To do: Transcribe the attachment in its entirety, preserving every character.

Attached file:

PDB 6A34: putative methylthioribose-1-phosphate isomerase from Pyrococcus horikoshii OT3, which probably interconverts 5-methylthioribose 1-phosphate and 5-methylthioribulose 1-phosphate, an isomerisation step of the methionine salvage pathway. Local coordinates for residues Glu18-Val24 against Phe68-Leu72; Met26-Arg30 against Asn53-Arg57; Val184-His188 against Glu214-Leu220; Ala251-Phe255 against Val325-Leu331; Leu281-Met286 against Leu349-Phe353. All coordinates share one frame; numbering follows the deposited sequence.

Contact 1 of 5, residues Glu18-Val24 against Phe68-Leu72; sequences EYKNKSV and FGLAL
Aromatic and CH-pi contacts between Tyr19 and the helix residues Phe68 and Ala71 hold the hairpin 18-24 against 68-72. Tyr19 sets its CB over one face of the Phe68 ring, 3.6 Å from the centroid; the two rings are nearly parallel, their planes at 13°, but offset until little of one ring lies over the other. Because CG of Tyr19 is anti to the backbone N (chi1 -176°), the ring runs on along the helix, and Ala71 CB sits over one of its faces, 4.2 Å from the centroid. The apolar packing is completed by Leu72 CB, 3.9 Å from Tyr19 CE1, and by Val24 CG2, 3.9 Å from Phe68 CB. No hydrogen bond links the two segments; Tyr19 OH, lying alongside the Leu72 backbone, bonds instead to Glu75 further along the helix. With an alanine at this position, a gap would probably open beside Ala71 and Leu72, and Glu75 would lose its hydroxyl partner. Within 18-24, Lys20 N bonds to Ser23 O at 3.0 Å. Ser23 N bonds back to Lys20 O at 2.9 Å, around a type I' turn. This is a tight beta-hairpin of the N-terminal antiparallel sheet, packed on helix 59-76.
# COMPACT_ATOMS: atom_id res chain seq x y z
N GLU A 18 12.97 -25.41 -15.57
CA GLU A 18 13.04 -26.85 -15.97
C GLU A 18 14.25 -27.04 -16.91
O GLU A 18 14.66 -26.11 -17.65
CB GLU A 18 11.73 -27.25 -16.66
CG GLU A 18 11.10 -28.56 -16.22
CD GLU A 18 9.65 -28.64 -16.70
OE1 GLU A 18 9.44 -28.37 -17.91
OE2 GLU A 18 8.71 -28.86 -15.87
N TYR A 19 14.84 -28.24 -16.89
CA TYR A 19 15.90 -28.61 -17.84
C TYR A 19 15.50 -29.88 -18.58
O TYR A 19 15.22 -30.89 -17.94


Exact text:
PDB 6A34: putative methylthioribose-1-phosphate isomerase from Pyrococcus horikoshii OT3, which probably interconverts 5-methylthioribose 1-phosphate and 5-methylthioribulose 1-phosphate, an isomerisation step of the methionine salvage pathway. Local coordinates for residues Glu18-Val24 against Phe68-Leu72; Met26-Arg30 against Asn53-Arg57; Val184-His188 against Glu214-Leu220; Ala251-Phe255 against Val325-Leu331; Leu281-Met286 against Leu349-Phe353. All coordinates share one frame; numbering follows the deposited sequence.

Contact 1 of 5, residues Glu18-Val24 against Phe68-Leu72; sequences EYKNKSV and FGLAL
Aromatic and CH-pi contacts between Tyr19 and the helix residues Phe68 and Ala71 hold the hairpin 18-24 against 68-72. Tyr19 sets its CB over one face of the Phe68 ring, 3.6 Å from the centroid; the two rings are nearly parallel, their planes at 13°, but offset until little of one ring lies over the other. Because CG of Tyr19 is anti to the backbone N (chi1 -176°), the ring runs on along the helix, and Ala71 CB sits over one of its faces, 4.2 Å from the centroid. The apolar packing is completed by Leu72 CB, 3.9 Å from Tyr19 CE1, and by Val24 CG2, 3.9 Å from Phe68 CB. No hydrogen bond links the two segments; Tyr19 OH, lying alongside the Leu72 backbone, bonds instead to Glu75 further along the helix. With an alanine at this position, a gap would probably open beside Ala71 and Leu72, and Glu75 would lose its hydroxyl partner. Within 18-24, Lys20 N bonds to Ser23 O at 3.0 Å. Ser23 N bonds back to Lys20 O at 2.9 Å, around a type I' turn. This is a tight beta-hairpin of the N-terminal antiparallel sheet, packed on helix 59-76.
# COMPACT_ATOMS: atom_id res chain seq x y z
N GLU A 18 12.97 -25.41 -15.57
CA GLU A 18 13.04 -26.85 -15.97
C GLU A 18 14.25 -27.04 -16.91
O GLU A 18 14.66 -26.11 -17.65
CB GLU A 18 11.73 -27.25 -16.66
CG GLU A 18 11.10 -28.56 -16.22
CD GLU A 18 9.65 -28.64 -16.70
OE1 GLU A 18 9.44 -28.37 -17.91
OE2 GLU A 18 8.71 -28.86 -15.87
N TYR A 19 14.84 -28.24 -16.89
CA TYR A 19 15.90 -28.61 -17.84
C TYR A 19 15.50 -29.88 -18.58
O TYR A 19 15.22 -30.89 -17.94